I don’t know that our trip to Earth-38 really accomplished anything, but somehow we end up in Gotham City (on which Earth? I can’t be bothered to keep up with such facts), because the man responsible for the changes that affected our heroes, Dr. John Deegan, works at Arkham Asylum there. Batman is, of course, nowhere to be found in Gotham, although we get a ton of Batman Easter Eggs, including the names of a few of the asylum inmates on the doors: O. Cobblepot, P. Isley, E. Nygma . . . you know the names and their villainous counterparts. We also get Victor Fries’s cold gun and Scarecrow’s hallucination gas.

Most importantly, we are introduced to Kate Kane’s Batwoman, wonderfully portrayed by Orange is the New Black‘s Ruby Rose. This version of Batwoman is being touted as the first openly lesbian lead superhero on television. Since her name isn’t on the show, I don’t think that’s true. Black Lightning‘s Thunder certainly came before her. However, I understand a Batwoman series is currently in pre-production, to air in 2019 if green-lit. I’d give it a try. I like Ruby Rose in the role, but I’m not a fan of the wig on her uniform/armor.

Ultimately, the Monitor gives Dr. Deegan the opportunity to change reality again, for reasons a mere mortal such as I cannot understand. This leads to Deegan assuming the guise of Black Superman (who just wears a black suit, and is not black himself). In the ultimate showdown, Barry and Kara must travel really, really fast in opposite directions around the Earth to stop time, a mini-shoutout to the first Superman movie. Oliver makes some sort of deal with the Monitor after discovering it is Barry and Kara’s destinies to die during this attempt. They are saved, but the implication is that someone else—Oliver, maybe—will have to die to restore balance. Maybe during next year’s crossover.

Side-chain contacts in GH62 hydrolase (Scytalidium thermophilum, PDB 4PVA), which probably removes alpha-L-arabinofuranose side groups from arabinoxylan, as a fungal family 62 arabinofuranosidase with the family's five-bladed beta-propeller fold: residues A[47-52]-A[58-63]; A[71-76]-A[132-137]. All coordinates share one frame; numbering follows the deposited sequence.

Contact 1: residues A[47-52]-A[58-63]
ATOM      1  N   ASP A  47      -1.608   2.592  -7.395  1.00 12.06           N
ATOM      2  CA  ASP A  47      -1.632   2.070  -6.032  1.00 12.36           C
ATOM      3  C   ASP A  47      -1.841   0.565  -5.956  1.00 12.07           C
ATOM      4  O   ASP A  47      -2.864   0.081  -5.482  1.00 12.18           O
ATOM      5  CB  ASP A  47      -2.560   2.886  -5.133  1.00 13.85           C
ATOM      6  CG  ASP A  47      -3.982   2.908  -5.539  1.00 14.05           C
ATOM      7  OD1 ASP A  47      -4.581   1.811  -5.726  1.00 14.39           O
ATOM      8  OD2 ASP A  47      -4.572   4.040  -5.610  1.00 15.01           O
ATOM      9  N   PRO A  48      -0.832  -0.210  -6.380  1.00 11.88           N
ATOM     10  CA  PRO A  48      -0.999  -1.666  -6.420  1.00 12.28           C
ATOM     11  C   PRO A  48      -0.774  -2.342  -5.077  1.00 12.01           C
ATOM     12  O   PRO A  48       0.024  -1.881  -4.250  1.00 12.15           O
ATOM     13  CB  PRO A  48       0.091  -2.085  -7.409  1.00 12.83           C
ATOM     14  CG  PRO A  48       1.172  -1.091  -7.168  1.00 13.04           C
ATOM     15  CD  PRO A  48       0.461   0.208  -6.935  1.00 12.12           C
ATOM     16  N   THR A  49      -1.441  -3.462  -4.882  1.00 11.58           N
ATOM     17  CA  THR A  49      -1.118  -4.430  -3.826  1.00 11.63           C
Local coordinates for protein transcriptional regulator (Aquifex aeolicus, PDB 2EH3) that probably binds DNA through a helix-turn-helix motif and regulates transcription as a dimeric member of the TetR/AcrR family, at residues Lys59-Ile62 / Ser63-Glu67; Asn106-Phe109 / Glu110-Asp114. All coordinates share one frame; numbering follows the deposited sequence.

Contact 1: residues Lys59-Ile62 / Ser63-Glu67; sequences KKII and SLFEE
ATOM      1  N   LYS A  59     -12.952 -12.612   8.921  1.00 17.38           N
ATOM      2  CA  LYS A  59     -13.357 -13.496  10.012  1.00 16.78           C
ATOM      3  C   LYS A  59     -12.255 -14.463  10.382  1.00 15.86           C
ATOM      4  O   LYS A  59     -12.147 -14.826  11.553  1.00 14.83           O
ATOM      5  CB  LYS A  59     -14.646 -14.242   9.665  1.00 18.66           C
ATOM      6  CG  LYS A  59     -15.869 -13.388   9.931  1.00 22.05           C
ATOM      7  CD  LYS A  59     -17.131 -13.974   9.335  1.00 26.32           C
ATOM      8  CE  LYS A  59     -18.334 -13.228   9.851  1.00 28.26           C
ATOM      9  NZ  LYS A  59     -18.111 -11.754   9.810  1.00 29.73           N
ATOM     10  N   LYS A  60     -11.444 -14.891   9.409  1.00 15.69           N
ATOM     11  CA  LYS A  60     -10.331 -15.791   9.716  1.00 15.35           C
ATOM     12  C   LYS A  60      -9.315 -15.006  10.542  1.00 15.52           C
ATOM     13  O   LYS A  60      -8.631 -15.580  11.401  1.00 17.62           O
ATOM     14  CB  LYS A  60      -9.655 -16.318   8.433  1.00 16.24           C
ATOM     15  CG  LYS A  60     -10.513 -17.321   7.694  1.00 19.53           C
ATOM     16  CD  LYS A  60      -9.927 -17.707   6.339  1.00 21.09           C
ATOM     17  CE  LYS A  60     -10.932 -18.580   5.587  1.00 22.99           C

Again, those of us who read Crisis on Infinite Earths realize that Flash and Supergirl did die in that story. Odds are, they won’t die in their own series crossover, but Arrow is getting pretty long in the tooth. It wouldn’t be a bad way for that series to end. Just sayin’.

There was just so much cool stuff in these episodes. I haven’t even mentioned the hallucigenic fight, under the influence of the Scarecrow fear gas, with Malcolm Merlyn and the Reverse Flash. That was a blast from the past. I also failed to talk about Superman proposing to Lois in the Fortress of Solitude, or Barry finally getting to shoot Oliver with his own arrows the way Oliver shot him during his initial training. Good times.

But, where this crossover falls short is in its lack of cohesion. We get a lot of shiny, interesting things and scenes cobbled together (oh, yeah, they defeat Amazo as well), but the story is muddled, Supergirl seems mostly sidelined, and the whole shebang seems to be little more than a prologue to next year’s event.

While I continue to celebrate comic book television in all of its forms, I would give this storyline a begrudged grade of B, for its better moments. But, honestly, it’s all over the place, from A+ moments to the occasional D-.

Never a complete failing grade. So, there’s that.